Unit Title. I am alluding to a recent work (link) by two of my mentors in the profession, Michael Smith and Jeffrey Wilhelm, as they turn their attention towards the issue of reading for pleasure. It's a very worthwhile book to get, and I sense that they will be doing more work on the topic in coming years.
Choice Books. We want our students to become independent, lifelong learners. When it comes to literature, much work has been going on in the past ten years with de-centering the English curriculum from purely "covering texts" or even addressing a common text, but rather allowing additional choice books for students. I feel that choice is motivating for students, and there is a plethora of strong young adult fiction available through such book lists as the Abe Lincoln Awarded books and others. In this short unit, students will:
1.) Select a book, typically with collaboration with 2-4 classmates.
2.) Read it independently (read: no class time on this, particularly due to timing at end of year and due to assessment rationale, see below).
3.) Create a summarizing and analytical poster talk.
4.) Write a comparison paragraph between the book and movie--at least a key scene or two.
5.) Create a digital story project in which they: write a script, select appropriate visual representation, and edit these elements into a final production.
Choice Books as Assessment. However, the shift to the Common Core seems to avoid much attention to the affective domain in general. For one thing, the affective domain can be difficult to assess; for another, focusing on simple texts with simplistic language can hold students back. That said, I do think it's possible to use a choice reading unit as both a fun diversion from the norm AND as a means to assess the types of skills that students have been developing with support in more structured/centered units of study. If we want students to be able to analyze character development (RL.9-10.3), then having them analyze a character in a book that is independently chosen and read would be a viable assessment of this work over time. The same is true of thematic analysis (RL.9-10.2) and the use of figurative language (RL.9-10.4).
The Issue of Representation. Too, we have done some interesting work this year in examining representation--that is, representing the same story in multiple media (RL.9-10.7). The students read American Born Chinese as well as did a unit on writing about art. Now in this unit, we are exploring the issue of representation by comparing the book and the movie for each story, and thus I have constrained the list by including books that have been made into a movie. Thankfully, many of these are books that I have already read (not all), and many have had recent film adaptations.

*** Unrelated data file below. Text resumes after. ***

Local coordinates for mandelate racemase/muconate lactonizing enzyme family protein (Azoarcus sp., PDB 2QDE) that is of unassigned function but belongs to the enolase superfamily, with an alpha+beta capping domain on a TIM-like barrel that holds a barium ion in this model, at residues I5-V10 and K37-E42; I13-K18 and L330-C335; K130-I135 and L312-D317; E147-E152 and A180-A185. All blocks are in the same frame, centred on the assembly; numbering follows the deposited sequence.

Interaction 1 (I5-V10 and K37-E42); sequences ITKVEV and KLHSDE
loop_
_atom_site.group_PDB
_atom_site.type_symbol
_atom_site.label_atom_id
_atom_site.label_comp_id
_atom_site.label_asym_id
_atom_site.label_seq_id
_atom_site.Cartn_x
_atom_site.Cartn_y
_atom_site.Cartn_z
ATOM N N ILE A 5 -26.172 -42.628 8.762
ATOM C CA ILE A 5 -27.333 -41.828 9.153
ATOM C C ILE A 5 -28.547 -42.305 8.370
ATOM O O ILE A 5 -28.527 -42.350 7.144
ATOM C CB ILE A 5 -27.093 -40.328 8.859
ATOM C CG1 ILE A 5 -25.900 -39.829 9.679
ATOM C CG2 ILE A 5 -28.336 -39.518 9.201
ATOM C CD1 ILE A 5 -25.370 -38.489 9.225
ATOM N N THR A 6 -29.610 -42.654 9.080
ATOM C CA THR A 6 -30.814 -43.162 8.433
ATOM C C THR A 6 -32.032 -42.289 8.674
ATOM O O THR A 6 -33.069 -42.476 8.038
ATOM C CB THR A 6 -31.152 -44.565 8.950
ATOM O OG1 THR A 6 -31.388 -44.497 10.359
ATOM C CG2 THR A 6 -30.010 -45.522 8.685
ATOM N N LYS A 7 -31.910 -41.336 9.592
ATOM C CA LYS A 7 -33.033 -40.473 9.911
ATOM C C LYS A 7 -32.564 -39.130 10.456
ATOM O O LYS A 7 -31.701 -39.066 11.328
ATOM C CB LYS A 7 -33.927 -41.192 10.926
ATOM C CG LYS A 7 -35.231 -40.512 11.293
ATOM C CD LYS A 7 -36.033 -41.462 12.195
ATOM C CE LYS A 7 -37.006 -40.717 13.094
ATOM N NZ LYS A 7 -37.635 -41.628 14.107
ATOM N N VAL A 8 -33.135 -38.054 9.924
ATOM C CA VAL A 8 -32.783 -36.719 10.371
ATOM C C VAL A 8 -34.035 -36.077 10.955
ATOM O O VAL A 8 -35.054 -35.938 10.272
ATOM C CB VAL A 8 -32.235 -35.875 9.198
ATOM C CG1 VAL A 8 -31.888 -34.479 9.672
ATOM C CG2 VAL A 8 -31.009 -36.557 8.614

Text Complexity. What is most encouraging to me is that the list of books that we are exploring are all very substantial and challenging. If we are looking to have students explore increasingly complex texts--by the end of grade 10, read and comprehend literature, including stories, dramas, and poems, at the high end of the grades 9-10 text complexity band independently and proficiently--then having them read books like The Help, The Great Gatsby, and Insurgent with very little support will reveal their ability to master texts in an environment that is more like college and post-academic life.
** Note: lesson image comes from Wikimedia Commons by Rudy Eats, originally published on Flickr.com and available under Creative Commons License.
To the Library. A standard move in my classes is to have students select choice books in the school's library, and I work collaboratively with the school's librarian to select books that will be of high levels of interest and challenge. I often have the students support each other in autonomous groups, conducting Literature Circles Discussion. The goals of these discussions is to give students enough structure to support each other in setting their own goals in getting the reading accomplished successfully.